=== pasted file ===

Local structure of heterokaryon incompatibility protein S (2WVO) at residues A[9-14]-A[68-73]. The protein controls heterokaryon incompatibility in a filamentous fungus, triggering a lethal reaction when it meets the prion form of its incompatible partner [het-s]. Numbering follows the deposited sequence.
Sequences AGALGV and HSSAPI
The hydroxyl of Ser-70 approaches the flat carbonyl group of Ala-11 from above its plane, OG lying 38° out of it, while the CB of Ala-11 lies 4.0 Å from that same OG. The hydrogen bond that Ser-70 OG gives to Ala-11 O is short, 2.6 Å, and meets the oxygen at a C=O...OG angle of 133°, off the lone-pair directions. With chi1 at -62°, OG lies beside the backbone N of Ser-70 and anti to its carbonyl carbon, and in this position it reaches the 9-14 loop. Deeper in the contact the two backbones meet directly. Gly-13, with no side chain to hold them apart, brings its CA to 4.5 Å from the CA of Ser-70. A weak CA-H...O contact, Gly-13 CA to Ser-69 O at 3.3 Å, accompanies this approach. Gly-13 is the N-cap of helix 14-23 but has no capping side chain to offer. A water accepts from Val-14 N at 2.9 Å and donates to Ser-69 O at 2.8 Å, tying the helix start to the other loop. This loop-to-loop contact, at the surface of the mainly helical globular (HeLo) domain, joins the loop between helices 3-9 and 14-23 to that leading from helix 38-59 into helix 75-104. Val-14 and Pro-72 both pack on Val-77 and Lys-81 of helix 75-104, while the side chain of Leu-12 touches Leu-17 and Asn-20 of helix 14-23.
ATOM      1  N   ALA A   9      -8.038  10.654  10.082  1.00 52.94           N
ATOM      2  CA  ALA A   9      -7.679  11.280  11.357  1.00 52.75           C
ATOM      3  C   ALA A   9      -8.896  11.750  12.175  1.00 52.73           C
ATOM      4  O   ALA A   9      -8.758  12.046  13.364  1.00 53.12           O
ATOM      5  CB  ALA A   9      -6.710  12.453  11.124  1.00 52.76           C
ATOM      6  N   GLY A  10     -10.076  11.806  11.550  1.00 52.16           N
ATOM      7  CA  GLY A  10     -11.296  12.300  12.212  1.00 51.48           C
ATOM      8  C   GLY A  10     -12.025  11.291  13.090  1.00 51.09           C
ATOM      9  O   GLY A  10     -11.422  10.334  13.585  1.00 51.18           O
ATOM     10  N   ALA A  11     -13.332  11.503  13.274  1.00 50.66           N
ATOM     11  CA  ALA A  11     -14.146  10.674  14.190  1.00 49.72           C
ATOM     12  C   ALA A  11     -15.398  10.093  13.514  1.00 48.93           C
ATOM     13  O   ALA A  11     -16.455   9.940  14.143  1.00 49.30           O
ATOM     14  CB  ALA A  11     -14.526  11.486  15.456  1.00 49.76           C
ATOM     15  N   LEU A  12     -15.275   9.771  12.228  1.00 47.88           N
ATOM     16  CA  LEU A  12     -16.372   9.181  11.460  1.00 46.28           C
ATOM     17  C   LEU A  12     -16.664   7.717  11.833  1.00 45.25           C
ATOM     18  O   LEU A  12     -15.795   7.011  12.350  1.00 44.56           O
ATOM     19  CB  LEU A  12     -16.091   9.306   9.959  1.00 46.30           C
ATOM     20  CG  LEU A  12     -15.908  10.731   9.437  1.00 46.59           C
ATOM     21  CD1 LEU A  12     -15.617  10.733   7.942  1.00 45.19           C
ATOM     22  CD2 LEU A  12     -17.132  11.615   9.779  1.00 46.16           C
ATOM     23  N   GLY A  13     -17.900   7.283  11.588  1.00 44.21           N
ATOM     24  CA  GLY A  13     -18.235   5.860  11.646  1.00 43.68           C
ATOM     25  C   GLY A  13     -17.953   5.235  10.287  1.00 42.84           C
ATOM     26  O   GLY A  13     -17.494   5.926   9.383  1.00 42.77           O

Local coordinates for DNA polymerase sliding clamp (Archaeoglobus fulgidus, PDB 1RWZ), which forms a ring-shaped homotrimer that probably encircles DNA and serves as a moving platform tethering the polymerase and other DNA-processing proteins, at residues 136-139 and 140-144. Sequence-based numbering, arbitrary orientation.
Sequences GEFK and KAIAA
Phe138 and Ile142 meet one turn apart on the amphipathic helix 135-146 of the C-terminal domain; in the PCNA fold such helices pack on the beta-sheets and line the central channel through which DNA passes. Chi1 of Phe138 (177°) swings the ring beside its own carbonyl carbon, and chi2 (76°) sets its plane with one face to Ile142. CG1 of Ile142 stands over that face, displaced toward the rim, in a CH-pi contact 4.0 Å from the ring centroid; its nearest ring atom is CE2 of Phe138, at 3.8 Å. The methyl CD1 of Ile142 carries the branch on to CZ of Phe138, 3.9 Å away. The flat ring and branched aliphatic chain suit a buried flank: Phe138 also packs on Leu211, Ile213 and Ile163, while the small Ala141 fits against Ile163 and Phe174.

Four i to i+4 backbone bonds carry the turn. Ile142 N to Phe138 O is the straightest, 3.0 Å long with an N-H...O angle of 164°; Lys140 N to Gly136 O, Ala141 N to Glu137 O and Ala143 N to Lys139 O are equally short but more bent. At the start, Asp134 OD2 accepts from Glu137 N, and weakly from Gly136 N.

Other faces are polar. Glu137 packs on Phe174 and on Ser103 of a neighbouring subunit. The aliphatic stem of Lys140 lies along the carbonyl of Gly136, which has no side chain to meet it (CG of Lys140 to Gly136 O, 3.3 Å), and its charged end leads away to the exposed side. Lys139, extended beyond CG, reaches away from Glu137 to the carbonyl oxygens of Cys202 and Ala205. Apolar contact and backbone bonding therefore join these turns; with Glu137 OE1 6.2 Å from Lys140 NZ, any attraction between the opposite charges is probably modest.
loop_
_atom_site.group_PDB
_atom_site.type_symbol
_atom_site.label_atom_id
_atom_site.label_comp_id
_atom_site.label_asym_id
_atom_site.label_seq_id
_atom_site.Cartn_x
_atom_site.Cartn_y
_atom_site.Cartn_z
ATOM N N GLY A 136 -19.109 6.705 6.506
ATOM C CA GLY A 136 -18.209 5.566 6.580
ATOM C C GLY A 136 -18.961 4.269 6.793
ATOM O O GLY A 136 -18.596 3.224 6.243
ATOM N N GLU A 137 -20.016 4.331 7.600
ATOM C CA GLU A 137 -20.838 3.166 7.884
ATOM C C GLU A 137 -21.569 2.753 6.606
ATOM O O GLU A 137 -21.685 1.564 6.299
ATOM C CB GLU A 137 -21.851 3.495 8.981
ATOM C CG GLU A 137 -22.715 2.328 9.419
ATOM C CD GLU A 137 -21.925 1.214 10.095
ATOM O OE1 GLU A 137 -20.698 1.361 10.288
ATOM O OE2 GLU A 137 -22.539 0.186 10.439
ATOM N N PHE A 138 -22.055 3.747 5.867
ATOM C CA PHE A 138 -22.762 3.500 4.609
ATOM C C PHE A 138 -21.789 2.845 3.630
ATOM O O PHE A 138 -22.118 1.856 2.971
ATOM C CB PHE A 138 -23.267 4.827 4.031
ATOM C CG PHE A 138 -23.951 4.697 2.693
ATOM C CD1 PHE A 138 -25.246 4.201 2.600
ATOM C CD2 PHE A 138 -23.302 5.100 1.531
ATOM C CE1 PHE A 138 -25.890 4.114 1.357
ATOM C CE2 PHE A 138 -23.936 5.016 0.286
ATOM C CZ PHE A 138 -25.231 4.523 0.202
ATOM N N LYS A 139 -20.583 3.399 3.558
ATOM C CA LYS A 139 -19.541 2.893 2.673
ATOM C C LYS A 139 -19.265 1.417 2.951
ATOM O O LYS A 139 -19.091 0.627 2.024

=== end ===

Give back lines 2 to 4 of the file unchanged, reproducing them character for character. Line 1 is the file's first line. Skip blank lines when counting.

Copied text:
Sequences AGALGV and HSSAPI
The hydroxyl of Ser-70 approaches the flat carbonyl group of Ala-11 from above its plane, OG lying 38° out of it, while the CB of Ala-11 lies 4.0 Å from that same OG. The hydrogen bond that Ser-70 OG gives to Ala-11 O is short, 2.6 Å, and meets the oxygen at a C=O...OG angle of 133°, off the lone-pair directions. With chi1 at -62°, OG lies beside the backbone N of Ser-70 and anti to its carbonyl carbon, and in this position it reaches the 9-14 loop. Deeper in the contact the two backbones meet directly. Gly-13, with no side chain to hold them apart, brings its CA to 4.5 Å from the CA of Ser-70. A weak CA-H...O contact, Gly-13 CA to Ser-69 O at 3.3 Å, accompanies this approach. Gly-13 is the N-cap of helix 14-23 but has no capping side chain to offer. A water accepts from Val-14 N at 2.9 Å and donates to Ser-69 O at 2.8 Å, tying the helix start to the other loop. This loop-to-loop contact, at the surface of the mainly helical globular (HeLo) domain, joins the loop between helices 3-9 and 14-23 to that leading from helix 38-59 into helix 75-104. Val-14 and Pro-72 both pack on Val-77 and Lys-81 of helix 75-104, while the side chain of Leu-12 touches Leu-17 and Asn-20 of helix 14-23.
ATOM      1  N   ALA A   9      -8.038  10.654  10.082  1.00 52.94           N